The Knock-Off Effect

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This is how the Knock-off Effect works: someone has an idea for a new product which they release after research, development and investment. Someone else copies it for less money (because that is their nature) and in a much shorter time span as the hard part has already been done. The parties may or may not fight over it in court, but regardless, the premium the innovation commands is diminished. The innovator reacts to protect their market share by going out and making something new (because that is their nature) and the cycle repeats, meanwhile the original innovation is now available to the consumer for less.

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The Knock-Off Effect

  1. 1. The Knock-Off EffectThe Role of Copycats in Innovation
  2. 2. All products get knocked off This is inevitable! More companies exist that copy than who innovate and with modern technology and the “flat world”, it is easier than ever before. This happens to both hugely successful and less successful products. No one is immune.
  3. 3. What is a Knock-Off? The nature of “knock-offs” is always to be cheaper. When is the last time you saw a copy BETTER than the original? An “innovation” is what we call a “knock- off” that makes something better rather than just cheaper. Regardless of patents, which can only slow things down, the knock-offs will appear.
  4. 4. Why do companies copy? While some blatant copying is nefarious, some is merely the result of human nature. Once people see a possibility they didn’t see before, it opens their mind... to something very similar to the new innovation. They become blinded by the innovation and can’t see any other possibilities.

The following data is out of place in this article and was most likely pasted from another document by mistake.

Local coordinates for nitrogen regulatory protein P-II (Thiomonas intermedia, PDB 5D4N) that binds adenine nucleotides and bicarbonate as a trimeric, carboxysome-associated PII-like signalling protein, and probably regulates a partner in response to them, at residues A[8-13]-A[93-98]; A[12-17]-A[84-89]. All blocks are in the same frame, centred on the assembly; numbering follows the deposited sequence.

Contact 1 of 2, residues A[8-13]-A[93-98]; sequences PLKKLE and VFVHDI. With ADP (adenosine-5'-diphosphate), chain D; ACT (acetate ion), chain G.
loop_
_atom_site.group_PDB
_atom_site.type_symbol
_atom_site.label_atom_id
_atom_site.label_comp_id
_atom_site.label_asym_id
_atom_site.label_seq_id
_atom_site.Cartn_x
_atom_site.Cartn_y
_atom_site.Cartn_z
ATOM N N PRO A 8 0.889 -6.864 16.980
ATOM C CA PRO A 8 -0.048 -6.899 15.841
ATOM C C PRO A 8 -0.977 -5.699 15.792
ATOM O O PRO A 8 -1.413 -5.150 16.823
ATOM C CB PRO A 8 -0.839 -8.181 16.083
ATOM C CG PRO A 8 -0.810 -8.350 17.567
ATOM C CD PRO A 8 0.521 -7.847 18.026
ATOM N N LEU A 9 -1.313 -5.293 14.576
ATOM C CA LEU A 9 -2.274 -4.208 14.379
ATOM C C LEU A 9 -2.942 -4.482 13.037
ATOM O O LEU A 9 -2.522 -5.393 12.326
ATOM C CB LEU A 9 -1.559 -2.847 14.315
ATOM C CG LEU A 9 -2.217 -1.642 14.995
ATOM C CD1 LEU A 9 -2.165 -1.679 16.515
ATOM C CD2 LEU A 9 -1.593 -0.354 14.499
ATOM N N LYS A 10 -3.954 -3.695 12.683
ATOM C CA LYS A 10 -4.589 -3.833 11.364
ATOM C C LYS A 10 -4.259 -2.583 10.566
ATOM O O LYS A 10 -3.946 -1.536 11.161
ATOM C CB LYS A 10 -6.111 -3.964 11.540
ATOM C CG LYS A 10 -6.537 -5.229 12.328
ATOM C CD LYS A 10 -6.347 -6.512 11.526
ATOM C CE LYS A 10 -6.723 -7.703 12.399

5. 5. Patents & Lawsuits Inventors’ objective: come up with an innovation that can be reasonably protected with a patent. However, a patent does not enforce itself and you will have to be proactive to protect your territory. Lawsuits can get very expensive (over $1 million), so it will typically only make business sense for big-time products, like smartphones.
  6. 6. The Knock-Off Effect The Knock-Off Effect is the name of a cycle that occurs in the innovative space of any industry wherein new innovations inevitably spawn coypcats, driving the price of innovations down for the consumer and forcing new innovation.
  7. 7. How it all works...step 1 Someone has an idea for a new product.step 2 They release it after research, development and investment.
  8. 8. How it all works... Someone else copies it for less moneystep 3 (because that is their nature), and in a much shorter time span, as the hard part has already been done.
  9. 9. How it all works... The parties may or may not fight over itstep 4 in court, but regardless; the premium the innovation commands is diminished.
  10. 10. How it all works...step 5 The original innovation is now available to the consumer for less. The cycle repeats...step 1 The innovator reacts to protect their market share by going out and making something new (because that is their nature).